Hi all! I'm new to the community and I know this is a breast cancer site but I was wondering if anyone could give me advice. I had been having some health issues for about a year that included diffuse lymph node swelling. I had a mammo and ultrasound (I have lumpy breast tissue), but my breasts were too small and too dense so they were unable to see very much. They were very worried about the lymph nodes in my armpits and the sides of my breasts though. Honestly every lymph node I could feel on my body was swollen though apparently the axillary ones had a bad shape and density. I started to see an oncologist, they initially thought I had breast cancer and subsequently lymphoma. I had one of the lymph nodes removed, the surgeon said it looked necrotic. It was negative for cancer but positive for an infection they loosely tied to a root canal. I was on high dose antibiotics for 6 weeks and basically my symptoms went away over the next 2 months. I had a PET scan at the very end of this from nose to toes which I have to repeat in January. I forgot to mention, they found a mass next to my heart. Risky location to biopsy but it hasn't changed sizes in a year. Its dye uptake is borderline but just under the number they consider as a possible malignancy so at this time they recommend "keeping an eye on it" It could be a tumor, a calcified lymph node, or an old infectious process. Nobody knows but one of my doctors, an intensivist/pulmonologist is very concerned and says he's never seen anything like it. I saw a CT surgeon who thought it was lymphoma. My primary physician thinks its basically an old calcified lymph node, no worries. Most all autoimmune diseases were ruled out, the big ones anyway. During this process (that took a year and a half) I ha d a genetics panel done again. The first time, in 2006, everything was negative but the geneticist told me 13 years has seen a lot of advancements in the field of genetics and she recommended I have it redone. I tested positive for an atm mutation and met with a geneticist and met with a breast center specialist to discuss my options. Basically they are going to do an mri or mammo every 6 months until I decide what I want to do. My options are a bilateral mastectomy and/or Temoxifen for 5 years. They are putting me in a middle risk category because my family history is sketchy. My mother passed away at 18 years old when I was a baby. Her mother passed away in her 40's when my mom was 8, They were both accidental but leave me with very little family history. Unfortunately I don't know too much about her family but her dad did pass away from colon cancer in his 60's. On my dads side, he currently has chronic lymphocytic leukemia, his sister and aunt both died around age 50 from ovarian cancer. Also, another aunt of my dads had colon cancer and his cousin passed away from cancer at a young age, I think some type of sarcoma. Other than that, I have not done too much research, I'm thinking about going on ancestry.com to further my knowledge. My dad and I are estranged and he refuses to get tested so I don't know which side of the family this comes from. Here is my dilemma: I am worried about breast cancer but I also know the atm is linked with ovarian and I had two family members die horrible deaths from it. If I pass away at the ages they did, I don't even get to see my kids graduate high school. That may seem dramatic but both my mom and grandma died at very young ages and my mom and I were both raised by really terrible step mothers. I am so scared of leaving my kids, it's almost crippling. I didn't have kids until age 35 (and wasn't going to because I was so scared I would die and leave them orphans) but I thank God every single day that I changed my mind. I now have an amazing 2 year old boy and 4 year old girl and finally have the family that I never had. I need to make the right decision but I was told it's highly unlikely I could find a surgeon to remove my ovaries and fallopian tubes even though I'm done having children. The atm is understudied in the ovarian department from what I understand. I'm scared to have my breasts removed (do I need to??), Temoxifen seems to be so dangerous (again, do I need it??) and the one thing I'm really scared of-ovarian cancer-is so hard to screen for and detect early but I can't find anyone to care about that aspect. The one positive is that I just had a pet scan that didn't show anything in my abdomen or breasts so I feel I have a little time to research and decide. Can anyone help me or has anyone been through anything like this? Where do I go from here?Log in to post a reply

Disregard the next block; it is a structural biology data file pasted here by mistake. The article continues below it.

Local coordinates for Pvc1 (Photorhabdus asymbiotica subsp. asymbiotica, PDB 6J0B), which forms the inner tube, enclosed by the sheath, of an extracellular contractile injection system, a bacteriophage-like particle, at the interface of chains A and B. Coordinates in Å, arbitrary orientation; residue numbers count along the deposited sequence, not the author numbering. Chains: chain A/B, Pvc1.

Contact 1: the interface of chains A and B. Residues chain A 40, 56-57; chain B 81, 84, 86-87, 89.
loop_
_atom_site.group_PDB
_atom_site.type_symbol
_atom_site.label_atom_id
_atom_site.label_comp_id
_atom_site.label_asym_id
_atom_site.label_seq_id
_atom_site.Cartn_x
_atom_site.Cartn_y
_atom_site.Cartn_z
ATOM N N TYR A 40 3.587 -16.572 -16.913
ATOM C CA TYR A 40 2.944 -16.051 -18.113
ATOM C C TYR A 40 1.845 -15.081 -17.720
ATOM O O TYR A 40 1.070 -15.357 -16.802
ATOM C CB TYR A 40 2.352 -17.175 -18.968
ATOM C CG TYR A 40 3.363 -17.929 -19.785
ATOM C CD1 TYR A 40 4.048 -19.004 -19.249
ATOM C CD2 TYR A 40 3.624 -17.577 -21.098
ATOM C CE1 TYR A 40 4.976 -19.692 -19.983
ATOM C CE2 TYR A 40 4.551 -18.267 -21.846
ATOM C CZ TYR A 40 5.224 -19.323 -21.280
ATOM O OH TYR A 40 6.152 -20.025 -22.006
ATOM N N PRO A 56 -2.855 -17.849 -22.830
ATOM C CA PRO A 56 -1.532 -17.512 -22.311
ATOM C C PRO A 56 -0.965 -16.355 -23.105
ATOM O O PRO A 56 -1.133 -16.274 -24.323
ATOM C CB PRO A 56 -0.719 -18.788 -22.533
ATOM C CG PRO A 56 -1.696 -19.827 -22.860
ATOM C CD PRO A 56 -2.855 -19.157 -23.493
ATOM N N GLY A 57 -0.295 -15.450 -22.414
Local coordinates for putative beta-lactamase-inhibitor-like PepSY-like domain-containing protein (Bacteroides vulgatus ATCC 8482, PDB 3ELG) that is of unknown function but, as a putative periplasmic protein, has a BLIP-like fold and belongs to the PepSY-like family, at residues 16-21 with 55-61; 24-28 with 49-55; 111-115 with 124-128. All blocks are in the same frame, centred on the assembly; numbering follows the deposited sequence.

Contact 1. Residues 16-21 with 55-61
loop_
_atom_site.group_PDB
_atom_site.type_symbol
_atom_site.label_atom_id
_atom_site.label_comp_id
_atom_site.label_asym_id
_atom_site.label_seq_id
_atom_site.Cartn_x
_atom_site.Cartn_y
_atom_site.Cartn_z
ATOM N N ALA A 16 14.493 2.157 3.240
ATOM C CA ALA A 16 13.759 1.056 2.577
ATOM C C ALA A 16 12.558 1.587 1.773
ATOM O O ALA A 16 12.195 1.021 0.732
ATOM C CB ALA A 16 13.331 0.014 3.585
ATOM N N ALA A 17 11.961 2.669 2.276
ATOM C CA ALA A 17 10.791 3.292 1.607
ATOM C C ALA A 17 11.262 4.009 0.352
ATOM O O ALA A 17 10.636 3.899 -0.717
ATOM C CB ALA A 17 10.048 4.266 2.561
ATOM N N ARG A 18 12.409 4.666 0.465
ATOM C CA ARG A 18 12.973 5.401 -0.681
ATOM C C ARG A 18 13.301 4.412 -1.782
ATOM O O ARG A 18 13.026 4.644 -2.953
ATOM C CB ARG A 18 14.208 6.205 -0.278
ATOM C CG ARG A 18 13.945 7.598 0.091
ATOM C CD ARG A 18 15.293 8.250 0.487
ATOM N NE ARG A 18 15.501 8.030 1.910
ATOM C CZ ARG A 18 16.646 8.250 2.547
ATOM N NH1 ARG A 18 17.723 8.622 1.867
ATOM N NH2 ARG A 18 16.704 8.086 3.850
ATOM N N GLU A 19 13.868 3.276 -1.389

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Nov 12, 2019 08:14AM SimoneRC wrote: